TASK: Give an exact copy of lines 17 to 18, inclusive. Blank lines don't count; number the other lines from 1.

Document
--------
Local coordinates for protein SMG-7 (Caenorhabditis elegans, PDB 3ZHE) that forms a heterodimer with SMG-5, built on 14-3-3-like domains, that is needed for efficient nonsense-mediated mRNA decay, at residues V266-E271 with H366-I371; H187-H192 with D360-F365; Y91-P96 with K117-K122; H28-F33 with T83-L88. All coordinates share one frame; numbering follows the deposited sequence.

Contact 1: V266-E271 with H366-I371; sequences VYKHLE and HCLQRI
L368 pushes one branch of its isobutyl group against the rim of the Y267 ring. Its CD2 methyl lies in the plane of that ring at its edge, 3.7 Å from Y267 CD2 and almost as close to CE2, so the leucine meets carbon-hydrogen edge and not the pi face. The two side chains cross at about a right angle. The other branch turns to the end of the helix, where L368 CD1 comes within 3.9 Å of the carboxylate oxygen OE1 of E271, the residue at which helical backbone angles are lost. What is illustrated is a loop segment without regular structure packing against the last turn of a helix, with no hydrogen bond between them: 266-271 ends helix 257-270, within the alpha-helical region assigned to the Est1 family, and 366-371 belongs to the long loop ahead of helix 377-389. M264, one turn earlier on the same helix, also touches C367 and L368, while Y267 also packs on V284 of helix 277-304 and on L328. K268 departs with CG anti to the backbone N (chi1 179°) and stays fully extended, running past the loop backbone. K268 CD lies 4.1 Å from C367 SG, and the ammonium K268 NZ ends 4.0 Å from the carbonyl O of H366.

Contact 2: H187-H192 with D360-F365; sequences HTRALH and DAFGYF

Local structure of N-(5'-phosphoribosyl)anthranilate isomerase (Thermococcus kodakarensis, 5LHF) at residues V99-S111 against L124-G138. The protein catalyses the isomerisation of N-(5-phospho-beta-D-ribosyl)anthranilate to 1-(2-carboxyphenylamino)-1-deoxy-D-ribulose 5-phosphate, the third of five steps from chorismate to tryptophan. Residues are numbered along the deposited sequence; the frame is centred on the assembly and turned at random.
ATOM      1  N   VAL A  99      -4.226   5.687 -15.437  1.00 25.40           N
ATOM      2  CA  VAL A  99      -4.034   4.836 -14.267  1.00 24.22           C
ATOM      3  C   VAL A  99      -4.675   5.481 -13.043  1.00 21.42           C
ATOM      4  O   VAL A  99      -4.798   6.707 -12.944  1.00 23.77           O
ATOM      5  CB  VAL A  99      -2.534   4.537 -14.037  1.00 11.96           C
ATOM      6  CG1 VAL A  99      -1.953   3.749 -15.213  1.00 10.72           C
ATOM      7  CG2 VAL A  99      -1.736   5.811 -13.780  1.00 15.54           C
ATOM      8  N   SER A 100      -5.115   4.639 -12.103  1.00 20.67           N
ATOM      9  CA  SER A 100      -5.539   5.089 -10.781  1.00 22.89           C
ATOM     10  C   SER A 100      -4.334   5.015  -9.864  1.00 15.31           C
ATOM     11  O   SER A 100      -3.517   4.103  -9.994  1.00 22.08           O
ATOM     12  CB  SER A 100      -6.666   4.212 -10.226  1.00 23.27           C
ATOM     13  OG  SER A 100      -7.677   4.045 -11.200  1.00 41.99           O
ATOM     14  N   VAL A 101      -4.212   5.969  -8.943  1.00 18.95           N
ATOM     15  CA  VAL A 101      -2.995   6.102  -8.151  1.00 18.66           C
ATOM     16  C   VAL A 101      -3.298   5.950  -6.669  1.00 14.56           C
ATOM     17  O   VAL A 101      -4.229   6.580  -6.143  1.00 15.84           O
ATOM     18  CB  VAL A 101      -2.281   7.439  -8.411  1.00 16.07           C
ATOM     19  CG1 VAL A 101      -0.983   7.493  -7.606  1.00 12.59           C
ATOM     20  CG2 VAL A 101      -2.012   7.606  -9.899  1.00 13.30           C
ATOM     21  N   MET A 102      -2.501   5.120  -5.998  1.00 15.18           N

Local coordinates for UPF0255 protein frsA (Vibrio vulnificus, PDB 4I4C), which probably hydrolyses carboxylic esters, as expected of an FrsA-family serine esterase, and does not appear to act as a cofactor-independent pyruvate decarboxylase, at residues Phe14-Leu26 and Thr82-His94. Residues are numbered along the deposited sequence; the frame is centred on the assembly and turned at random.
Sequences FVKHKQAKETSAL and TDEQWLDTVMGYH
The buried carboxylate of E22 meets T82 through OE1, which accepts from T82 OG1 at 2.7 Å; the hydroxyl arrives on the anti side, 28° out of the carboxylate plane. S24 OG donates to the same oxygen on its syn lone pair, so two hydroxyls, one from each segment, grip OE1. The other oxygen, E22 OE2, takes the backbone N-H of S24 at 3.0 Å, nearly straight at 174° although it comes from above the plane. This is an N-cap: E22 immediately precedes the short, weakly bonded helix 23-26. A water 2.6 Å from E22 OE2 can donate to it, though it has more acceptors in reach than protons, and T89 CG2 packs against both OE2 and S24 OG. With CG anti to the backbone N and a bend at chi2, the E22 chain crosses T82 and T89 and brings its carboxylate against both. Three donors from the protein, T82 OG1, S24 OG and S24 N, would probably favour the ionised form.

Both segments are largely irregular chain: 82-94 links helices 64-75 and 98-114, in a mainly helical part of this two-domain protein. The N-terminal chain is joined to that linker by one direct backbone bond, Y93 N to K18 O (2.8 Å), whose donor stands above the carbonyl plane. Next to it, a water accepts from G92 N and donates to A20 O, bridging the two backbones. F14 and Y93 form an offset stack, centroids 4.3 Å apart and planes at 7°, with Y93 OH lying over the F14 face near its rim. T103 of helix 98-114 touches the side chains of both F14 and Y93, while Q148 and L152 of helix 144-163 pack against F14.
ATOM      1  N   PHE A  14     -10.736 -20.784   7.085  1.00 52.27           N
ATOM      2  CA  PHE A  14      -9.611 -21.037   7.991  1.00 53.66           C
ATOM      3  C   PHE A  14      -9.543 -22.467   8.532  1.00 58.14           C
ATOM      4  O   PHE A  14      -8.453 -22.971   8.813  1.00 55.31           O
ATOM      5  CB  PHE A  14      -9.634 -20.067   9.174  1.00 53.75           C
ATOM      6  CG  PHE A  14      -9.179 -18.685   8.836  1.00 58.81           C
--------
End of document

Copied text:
ATOM     12  CB  SER A 100      -6.666   4.212 -10.226  1.00 23.27           C
ATOM     13  OG  SER A 100      -7.677   4.045 -11.200  1.00 41.99           O